The Trouble with Tablets 

Five years ago, it looked like the Internet would be print media's biggest threat. Turns out, that was only the beginning.

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This month, the tablet industry celebrates its second birthday; the iPad first went on pre-order on March 12, 2010. If you think about that, it's fairly hard to believe: After all, it's difficult to recall another technology that's grown so exponentially, moving in just two short years from completely nonexistent to a multimillion-dollar juggernaut and an all-but-omnipresent part of life.

"There's certainly been tremendous growth in the tablet realm" of late, noted Jerry Monti of the Knight Digital Media Center at UC Berkeley.

That's an understatement: As of mid-December, 10 percent of American adults owned tablet computers, according to a Pew Research Center survey; by mid-January and the end of the holiday season, that number had jumped to 19 percent — and it only stands to climb as more affordable models, like Barnes and Noble's Nook and Amazon's Kindle Fire, are introduced, and as technological advances enable all companies to produce tablets that are better, faster, and cheaper.

But the iPad and its imitators also have spawned a tectonic shift in the way people consume media, one that has sent shockwaves through the newspaper and bookstore industries, forcing them to adapt to a completely new, rapidly evolving medium. Because even though all surveys (and there are many) of tablet users indicate that the majority of them regularly use their devices to read, reformatting, repackaging, and, most importantly, monetizing that material can be complicated and costly — which is especially problematic as publishing houses and newspaper companies continue to be hit hard by the recession.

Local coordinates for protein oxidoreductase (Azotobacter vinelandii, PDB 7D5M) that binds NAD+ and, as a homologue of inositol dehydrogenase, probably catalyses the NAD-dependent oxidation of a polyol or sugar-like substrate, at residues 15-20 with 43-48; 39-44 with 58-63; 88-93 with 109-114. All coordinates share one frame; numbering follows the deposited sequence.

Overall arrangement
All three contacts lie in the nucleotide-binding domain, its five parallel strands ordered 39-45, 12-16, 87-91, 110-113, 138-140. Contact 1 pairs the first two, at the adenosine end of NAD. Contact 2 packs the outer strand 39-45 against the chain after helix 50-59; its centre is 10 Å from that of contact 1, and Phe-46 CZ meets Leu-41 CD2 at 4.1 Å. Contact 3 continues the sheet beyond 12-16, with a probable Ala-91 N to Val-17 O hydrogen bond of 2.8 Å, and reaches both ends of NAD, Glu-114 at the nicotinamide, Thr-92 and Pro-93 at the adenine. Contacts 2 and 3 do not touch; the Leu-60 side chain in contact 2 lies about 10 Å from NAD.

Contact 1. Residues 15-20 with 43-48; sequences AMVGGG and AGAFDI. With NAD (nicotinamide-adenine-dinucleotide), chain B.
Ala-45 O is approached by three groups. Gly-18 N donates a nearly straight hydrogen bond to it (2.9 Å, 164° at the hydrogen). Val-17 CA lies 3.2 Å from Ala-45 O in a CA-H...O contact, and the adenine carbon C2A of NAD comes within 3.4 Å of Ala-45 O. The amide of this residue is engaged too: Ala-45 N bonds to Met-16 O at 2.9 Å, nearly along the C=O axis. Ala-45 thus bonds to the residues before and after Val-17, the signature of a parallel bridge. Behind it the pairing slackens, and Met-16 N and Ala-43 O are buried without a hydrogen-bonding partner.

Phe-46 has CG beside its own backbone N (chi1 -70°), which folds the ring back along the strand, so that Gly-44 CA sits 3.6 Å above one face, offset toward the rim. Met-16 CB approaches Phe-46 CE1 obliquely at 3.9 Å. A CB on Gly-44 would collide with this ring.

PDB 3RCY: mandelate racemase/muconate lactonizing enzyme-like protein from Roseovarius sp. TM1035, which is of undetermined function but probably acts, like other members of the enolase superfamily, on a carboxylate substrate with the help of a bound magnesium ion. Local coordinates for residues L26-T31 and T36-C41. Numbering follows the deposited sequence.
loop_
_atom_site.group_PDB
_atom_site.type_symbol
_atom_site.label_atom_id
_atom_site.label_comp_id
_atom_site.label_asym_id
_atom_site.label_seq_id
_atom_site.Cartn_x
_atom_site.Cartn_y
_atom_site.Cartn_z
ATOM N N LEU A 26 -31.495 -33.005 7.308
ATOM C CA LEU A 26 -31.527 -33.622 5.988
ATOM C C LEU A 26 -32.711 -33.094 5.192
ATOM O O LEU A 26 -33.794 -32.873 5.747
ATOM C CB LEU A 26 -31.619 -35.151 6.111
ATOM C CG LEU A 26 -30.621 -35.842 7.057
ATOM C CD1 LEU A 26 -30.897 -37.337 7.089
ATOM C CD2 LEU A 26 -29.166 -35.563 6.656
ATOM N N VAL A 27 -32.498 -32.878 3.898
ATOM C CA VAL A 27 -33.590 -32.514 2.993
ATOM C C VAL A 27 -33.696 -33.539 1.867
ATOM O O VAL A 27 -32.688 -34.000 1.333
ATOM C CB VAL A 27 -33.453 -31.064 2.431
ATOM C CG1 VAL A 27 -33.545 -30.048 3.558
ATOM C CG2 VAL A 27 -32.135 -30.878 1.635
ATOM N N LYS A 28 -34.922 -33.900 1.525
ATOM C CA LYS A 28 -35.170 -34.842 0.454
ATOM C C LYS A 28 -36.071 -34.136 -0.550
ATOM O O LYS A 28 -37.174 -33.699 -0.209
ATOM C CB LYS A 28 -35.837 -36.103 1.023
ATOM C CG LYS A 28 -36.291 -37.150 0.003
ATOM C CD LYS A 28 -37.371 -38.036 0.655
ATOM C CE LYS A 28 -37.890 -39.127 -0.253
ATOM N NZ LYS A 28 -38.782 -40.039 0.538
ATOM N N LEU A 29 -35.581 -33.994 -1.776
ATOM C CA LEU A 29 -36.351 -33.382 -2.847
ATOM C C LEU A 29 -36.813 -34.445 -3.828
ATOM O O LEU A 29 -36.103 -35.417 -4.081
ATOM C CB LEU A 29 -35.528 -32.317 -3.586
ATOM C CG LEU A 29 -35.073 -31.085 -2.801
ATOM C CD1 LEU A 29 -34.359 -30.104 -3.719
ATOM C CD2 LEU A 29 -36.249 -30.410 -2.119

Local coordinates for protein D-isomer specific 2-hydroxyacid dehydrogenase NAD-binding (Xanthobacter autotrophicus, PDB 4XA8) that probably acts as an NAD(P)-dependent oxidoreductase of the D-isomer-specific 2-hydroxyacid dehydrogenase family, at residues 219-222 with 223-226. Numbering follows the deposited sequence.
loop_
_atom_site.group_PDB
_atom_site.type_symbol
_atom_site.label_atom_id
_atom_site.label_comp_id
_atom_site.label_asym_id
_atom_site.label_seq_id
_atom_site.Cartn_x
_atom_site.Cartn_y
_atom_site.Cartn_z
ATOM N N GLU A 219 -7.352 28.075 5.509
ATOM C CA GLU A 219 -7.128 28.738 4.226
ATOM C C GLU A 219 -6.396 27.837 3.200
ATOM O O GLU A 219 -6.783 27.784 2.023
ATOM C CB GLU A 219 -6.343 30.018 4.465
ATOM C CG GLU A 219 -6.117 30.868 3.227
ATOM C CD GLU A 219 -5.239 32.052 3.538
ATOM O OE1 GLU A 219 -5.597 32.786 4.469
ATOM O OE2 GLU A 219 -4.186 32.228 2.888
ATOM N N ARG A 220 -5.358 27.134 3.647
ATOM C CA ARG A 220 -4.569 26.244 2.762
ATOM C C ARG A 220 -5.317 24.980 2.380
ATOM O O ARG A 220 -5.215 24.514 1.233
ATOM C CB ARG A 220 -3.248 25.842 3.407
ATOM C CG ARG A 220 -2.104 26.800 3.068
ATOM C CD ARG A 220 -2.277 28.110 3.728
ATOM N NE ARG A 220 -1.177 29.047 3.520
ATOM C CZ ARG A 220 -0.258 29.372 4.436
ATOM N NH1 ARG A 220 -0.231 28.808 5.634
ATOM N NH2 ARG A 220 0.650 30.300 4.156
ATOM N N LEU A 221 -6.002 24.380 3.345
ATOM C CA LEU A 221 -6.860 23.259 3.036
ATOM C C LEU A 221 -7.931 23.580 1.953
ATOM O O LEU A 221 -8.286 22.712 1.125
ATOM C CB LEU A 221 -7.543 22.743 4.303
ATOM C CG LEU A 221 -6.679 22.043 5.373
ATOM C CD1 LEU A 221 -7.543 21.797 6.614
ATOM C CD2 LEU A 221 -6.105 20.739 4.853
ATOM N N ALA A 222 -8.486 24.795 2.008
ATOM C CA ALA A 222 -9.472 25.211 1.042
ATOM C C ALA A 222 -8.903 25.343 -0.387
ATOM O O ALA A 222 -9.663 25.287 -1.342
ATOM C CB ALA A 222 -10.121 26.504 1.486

What's more, tablet users appear, demographically speaking, to closely mirror book and print-newspaper readers more than the Internet at large: According to an October survey undertaken by the Pew Research Center, tablet owners tend to be wealthier and more highly educated than US adults overall; they're also disproportionately in their thirties and forties, and more likely to be employed full-time than their counterparts — in other words, the prototypical book fiend or news junkie. As such, they present significant — but varying — threats for anyone who's built a living on the written word. For bookstores, the challenge is in selling in person a product that you can't see or touch. For libraries, it's wrestling with publisher supply and reader demand in uncharted territory. And for newspapers, well, it's learning how to stay afloat as their native medium becomes increasingly obsolete while the one that's replaced it has yet to prove profitable.

Ironically, part of the problem may actually be related to just how well-suited the iPad is to journalism. In many ways, the tablet is the ideal way to consume a news story: A commuter's dream, it's easier to carry than a computer but more versatile than a book, far less unwieldy than a broadsheet newspaper or desktop computer, and capable of storing thousands of articles at a time for easy, extended, Internet-free reading. But at the same time, it's also, in the words of Jeremy Rue, a lecturer at UC Berkeley's Graduate School of Journalism, "a lean-back medium" — that is, perfectly suited to and structurally designed for the kinds of long, luxurious, weekend reading formerly reserved for the Sunday Times or a 10,000-word New Yorker feature, with a long battery life, a size perfect for curling up around, and a design that mimics the clutter-free feel of a book or magazine. Tablets are the best of both worlds, and they're proving irresistible to onetime print readers.